Compared to several other Republican proposals that seek to restrict drag shows — including Senate Bill 476 that Hughes previously filed — SB 12 scales down the proposed restriction on drag shows. But performers and their allies said the bill’s language is still vague.
“The bill being proposed is being left purposely vague to scare people out of interpretation,” Valentine said prior to the hearing. “I’ve seen many different people propose different interpretations already.”
During the Thursday hearing, Democratic Sen. José Menéndez of San Antonio voiced a similar concern about SB 12.
“I am concerned that what this is going to do is just put a target on the backs of certain people in certain businesses,” he said.
Hughes also filed SB 1601, which would withhold state funds from municipal libraries that host events in which drag performers read kids’ books to children.
These libraries don’t receive their operational funding directly from the state, according to a statement from the Texas Library Association. Instead, libraries can get money through competitive grant programs run by the Texas State Library and Archives Commission, the association said — around $2 million is distributed each year. SB 1601 could stop libraries hosting drag shows from being able to receive such grants the year after the events were held, the TLA said.
Baylor Johnson, the marketing and public information program manager for the Austin Public Library, is opposing SB 1601. In the past three years, the Austin Public Library has hosted at least two drag queen storytime programs at the request of members, which he said were age-appropriate and earned positive responses from families.
“Austin Public Library supports a parent’s right to make decisions about what kind of learning or entertainment experiences are appropriate for their child,” Johnson said. “Would a female librarian donning a Santa hat and beard to read ‘Twas the Night Before Christmas’ jeopardize the library’s state funding?”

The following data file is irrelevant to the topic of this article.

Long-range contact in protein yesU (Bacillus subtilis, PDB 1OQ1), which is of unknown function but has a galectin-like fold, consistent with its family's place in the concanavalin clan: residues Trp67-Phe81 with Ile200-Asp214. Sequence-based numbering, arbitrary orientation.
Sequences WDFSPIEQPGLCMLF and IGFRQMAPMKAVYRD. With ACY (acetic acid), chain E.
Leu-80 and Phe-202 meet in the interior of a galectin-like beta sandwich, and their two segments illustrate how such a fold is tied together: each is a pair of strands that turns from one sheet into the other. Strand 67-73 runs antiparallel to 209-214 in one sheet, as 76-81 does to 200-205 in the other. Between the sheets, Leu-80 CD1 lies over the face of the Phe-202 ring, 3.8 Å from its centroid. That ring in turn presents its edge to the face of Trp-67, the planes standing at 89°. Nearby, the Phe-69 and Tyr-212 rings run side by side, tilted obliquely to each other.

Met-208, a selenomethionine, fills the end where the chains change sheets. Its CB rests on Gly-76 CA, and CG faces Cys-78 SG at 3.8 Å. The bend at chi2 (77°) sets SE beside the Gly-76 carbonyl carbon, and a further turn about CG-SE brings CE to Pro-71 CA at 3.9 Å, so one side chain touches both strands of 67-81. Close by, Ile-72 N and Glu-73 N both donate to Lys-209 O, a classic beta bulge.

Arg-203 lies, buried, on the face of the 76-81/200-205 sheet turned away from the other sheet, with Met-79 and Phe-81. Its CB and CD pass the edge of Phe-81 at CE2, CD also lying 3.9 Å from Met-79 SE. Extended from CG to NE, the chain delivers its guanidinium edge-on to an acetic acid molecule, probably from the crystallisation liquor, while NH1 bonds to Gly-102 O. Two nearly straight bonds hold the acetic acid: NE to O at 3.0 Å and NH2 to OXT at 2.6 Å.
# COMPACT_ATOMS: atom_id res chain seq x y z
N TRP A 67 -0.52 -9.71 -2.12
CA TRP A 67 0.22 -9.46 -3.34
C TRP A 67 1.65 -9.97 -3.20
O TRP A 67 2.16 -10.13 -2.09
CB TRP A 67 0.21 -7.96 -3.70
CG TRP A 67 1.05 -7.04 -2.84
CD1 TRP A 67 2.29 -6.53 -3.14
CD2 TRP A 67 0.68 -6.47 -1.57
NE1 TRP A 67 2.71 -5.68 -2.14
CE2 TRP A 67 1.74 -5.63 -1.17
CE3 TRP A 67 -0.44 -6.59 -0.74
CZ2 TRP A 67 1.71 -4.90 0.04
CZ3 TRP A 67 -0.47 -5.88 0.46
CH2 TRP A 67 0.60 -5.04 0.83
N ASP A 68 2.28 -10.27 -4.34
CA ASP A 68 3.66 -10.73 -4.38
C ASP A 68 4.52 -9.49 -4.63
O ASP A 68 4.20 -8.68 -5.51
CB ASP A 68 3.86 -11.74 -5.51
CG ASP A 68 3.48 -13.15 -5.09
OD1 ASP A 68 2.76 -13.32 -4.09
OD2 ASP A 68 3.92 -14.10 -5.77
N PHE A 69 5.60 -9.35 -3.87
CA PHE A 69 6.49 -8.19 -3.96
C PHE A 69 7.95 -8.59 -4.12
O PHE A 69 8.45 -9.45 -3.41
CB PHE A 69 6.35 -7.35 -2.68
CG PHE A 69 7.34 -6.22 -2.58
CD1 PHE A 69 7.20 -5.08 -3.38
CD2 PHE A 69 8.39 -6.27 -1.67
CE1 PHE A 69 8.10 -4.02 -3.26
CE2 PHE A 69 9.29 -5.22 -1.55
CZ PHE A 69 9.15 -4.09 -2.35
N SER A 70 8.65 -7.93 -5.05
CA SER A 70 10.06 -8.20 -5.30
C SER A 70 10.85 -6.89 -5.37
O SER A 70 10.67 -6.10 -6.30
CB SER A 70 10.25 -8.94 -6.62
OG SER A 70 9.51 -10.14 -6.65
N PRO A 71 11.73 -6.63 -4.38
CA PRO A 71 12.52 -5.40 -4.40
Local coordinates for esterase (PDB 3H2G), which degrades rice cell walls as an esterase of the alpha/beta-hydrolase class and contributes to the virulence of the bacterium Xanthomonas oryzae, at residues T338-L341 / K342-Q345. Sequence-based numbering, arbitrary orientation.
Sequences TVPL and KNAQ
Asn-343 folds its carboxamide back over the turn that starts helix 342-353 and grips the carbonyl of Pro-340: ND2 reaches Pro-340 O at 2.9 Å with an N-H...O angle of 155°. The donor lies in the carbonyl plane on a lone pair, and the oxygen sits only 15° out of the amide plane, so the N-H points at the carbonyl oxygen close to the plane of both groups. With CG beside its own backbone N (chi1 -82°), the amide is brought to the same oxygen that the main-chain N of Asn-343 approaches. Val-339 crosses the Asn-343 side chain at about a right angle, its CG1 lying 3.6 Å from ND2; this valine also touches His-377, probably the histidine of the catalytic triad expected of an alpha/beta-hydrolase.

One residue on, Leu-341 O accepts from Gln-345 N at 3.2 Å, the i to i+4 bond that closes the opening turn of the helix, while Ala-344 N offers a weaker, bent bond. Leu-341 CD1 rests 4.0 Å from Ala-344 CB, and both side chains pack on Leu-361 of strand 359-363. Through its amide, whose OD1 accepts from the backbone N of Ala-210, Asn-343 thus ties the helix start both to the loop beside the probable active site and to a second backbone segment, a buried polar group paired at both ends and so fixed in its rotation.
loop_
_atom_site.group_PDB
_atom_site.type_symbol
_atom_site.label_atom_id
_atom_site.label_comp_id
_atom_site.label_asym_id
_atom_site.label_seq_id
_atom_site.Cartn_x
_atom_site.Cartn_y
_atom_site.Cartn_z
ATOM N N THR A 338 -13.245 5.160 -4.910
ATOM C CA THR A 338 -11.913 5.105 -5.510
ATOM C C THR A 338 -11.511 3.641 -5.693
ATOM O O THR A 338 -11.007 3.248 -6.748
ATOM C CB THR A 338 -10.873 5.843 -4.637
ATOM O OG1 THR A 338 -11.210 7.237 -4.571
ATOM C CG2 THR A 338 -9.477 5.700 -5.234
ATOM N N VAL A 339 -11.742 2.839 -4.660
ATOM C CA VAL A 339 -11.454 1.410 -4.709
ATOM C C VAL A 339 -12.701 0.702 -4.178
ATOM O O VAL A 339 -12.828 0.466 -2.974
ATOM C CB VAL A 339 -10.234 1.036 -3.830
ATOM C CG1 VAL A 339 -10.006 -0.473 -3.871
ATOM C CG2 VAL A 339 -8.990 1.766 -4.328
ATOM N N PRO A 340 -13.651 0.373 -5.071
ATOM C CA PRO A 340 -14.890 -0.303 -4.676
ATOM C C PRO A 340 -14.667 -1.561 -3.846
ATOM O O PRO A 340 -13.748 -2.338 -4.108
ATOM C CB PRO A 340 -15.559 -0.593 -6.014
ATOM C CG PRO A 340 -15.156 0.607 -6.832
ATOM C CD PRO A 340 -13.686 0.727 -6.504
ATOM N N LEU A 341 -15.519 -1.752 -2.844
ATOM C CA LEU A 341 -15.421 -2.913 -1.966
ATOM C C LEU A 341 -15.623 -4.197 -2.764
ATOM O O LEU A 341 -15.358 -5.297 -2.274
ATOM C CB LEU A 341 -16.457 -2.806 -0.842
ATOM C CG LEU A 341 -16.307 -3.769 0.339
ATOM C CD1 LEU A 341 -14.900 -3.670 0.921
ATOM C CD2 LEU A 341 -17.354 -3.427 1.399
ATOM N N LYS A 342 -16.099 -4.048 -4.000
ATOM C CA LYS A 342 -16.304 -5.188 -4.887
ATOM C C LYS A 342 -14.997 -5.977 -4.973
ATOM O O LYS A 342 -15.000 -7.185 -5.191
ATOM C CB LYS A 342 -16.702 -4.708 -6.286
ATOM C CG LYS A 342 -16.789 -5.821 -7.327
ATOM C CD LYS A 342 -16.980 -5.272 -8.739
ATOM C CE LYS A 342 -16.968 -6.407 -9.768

The bills’ opponents also spoke about the importance of drag shows to the Texas economy, with these events drawing patrons to restaurants and bars to serve as an economic driver for small-business owners. They have also been a key way to raise funds for charities.
Janson Woodlee, who spoke on behalf of the Equality Alliance, an LGBTQ advocacy and philanthropic organization in Central Texas, testified that drag performances were a central component of the organization’s annual “Unite The Fight Gala.” Woodlee said last year’s gala raised over $200,000 for LGBTQ organizations in Texas.
On the other hand, less than a dozen supporters of the bills spoke at Thursday’s hearing. They said the legislation is needed to protect children from explicit materials and performances.
“Bringing children around sexual content is a targeted assault on their minds and bodies that should never be tolerated in a civilized society,” said Kelly Neidert, a conservative activist and founder of Protect Texas Kids, an organization that protests drag events.
Protect Texas Kids has been part of at least 14 drag event protests since it was founded just before Pride Month last June.
But the bills’ opponents said lawmakers are focusing on the wrong issue if they are trying to protect kids. Instead, they implored lawmakers to turn their attention toward gun violence or sexual abuse by church members.
Additionally, they say drag is simply an art form that shouldn’t be attacked.
“To restrict drag — an art form — in any way is a direct attack on my fundamental rights as an American and as a performer,” said Jay Thomas, an Austin resident who performs in drag as Bobby Pudrido.